Graphics User Interface functions, so we had to dig through the source code quite thoroughly to find
out how to do something. ( of course, not to mention that the provided Squeak classes are not as intuitive
as we like them to be )
Our Final Products
Let's look at the stuff we finally put together. The Squeak-based JukeBox for P4 and P7 (final milestone),
the Web-based JukeBox for P7, and the UML diagram drawn using MS Word 2000 ... ...
You can click on this link for the full source code:
Our team has spent a lot of time and effort on the UML design of the jukebox. In Milestone 3,
we were to devise the UML design for up to Milestone 5, and we spent about 6 hours on the UML
design. Afterwards, once we start coding in Milestone 4, we refined our design to make it more
implementable, and that took us about 4 more hours. For Milestone 6 and 7, we were to integrate
the web search functionalities into the jukebox, so we spent about another 6 hours on coming up
with the new UML diagram, which is what is posted on this page. Although it is just a group of
lines and text-boxes, it is not easy to come up with a truly Object Oriented Design for this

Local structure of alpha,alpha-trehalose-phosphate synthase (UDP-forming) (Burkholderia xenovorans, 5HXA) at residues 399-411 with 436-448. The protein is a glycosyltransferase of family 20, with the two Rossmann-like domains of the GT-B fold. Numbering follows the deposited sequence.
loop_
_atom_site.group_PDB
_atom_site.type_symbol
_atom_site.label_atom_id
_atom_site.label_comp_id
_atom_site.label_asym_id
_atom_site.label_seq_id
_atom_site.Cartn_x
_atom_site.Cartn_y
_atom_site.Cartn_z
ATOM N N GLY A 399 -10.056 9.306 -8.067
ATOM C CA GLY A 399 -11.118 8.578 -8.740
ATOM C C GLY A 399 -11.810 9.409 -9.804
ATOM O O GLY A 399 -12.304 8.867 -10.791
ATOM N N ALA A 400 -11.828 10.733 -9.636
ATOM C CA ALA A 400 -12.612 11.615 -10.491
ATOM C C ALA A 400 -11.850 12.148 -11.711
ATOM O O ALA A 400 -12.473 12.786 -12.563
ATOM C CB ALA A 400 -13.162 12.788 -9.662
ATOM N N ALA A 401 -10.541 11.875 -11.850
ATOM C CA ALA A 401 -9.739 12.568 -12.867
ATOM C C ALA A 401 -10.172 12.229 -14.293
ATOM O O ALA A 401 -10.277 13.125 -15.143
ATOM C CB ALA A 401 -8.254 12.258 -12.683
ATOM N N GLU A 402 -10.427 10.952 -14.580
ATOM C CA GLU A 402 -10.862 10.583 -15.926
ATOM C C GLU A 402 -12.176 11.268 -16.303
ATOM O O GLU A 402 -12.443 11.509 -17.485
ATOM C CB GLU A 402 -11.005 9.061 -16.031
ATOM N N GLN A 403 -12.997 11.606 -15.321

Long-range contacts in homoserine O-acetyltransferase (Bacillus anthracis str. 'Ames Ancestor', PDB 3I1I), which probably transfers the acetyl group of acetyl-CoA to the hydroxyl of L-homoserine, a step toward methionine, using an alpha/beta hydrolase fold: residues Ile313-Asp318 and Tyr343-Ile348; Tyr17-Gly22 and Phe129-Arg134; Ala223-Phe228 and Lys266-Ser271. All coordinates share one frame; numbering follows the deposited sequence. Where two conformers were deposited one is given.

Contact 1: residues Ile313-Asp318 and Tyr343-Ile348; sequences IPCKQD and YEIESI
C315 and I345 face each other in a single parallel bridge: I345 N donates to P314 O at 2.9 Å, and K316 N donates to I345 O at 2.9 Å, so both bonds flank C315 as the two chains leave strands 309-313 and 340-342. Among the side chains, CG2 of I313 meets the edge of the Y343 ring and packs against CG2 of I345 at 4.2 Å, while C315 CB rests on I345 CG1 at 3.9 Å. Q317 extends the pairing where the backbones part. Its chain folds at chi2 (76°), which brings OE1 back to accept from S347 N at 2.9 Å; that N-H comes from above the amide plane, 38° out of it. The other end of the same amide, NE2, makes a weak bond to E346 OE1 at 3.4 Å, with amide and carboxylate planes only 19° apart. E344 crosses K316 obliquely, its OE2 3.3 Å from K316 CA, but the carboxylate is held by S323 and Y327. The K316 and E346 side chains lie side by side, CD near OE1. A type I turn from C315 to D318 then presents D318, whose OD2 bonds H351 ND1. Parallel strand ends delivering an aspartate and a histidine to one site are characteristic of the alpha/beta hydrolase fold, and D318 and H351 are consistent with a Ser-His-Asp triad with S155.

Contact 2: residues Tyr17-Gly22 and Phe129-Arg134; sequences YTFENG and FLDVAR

jukebox, and we hope that those who get to view our UML diagram can learn something here.
Although we have taken great pains to come up with good designs, it is still not easy to follow
the design to the letter when we are doing the actual coding. This is especially so when we need
to coordinate the coding efforts of different team members, and it is hard to define exactly what
we need from one another until the later milestones when we became more experienced. There is a
tendency for us to add quick hacks to the code to crack bugs or implement new functionalities,
but it all still turns out well finally. It works!
I know some of you might wonder how much work is required to put together all this jukebox stuff.
Here are some statistics that I can think of which you might like to know:
- Code Size - Squeak Source: 98KB, HTML Source: 21KB, Documentation: 159KB, Total: 278KB
- Total no of Classes - 19
Rough estimate of the amount of work needed
- Milestone 1 - 15 man-hours (individual)
- Milestone 2 - 15 man-hours (basic Squeak interface)
- Milestone 3 - 10 man-hours (only documentation and design)
- Milestone 4 - 50 man-hours (most time spent debugging the web-interface and music playing)
- Milestone 5 - 40 man-hours (most time spent trying to use the select list in Squeak)
- Milestone 6 - 60 man-hours (we spent so much time working that we lost track of time)
- Milestone 7 - 10 man-hours (slight difference from Milestone 6)
Please note that these estimates are really very rough estimates, the actual number of hours that
our team members spent might have been much more than the above-listed, but it is only for
informative purposes. The work have been pretty tough, but we ended up learning a great deal in
Hope you have enjoyed reading all these!
If you have any comments or questions, please feel free to email
me at ( click here ).
Links to this Page
- Cases last edited on 30 July 2011 at 2:33 am by r59h132.res.gatech.edu
- Steve Miller last edited on 28 July 2006 at 6:45 pm by r82h13.res.gatech.edu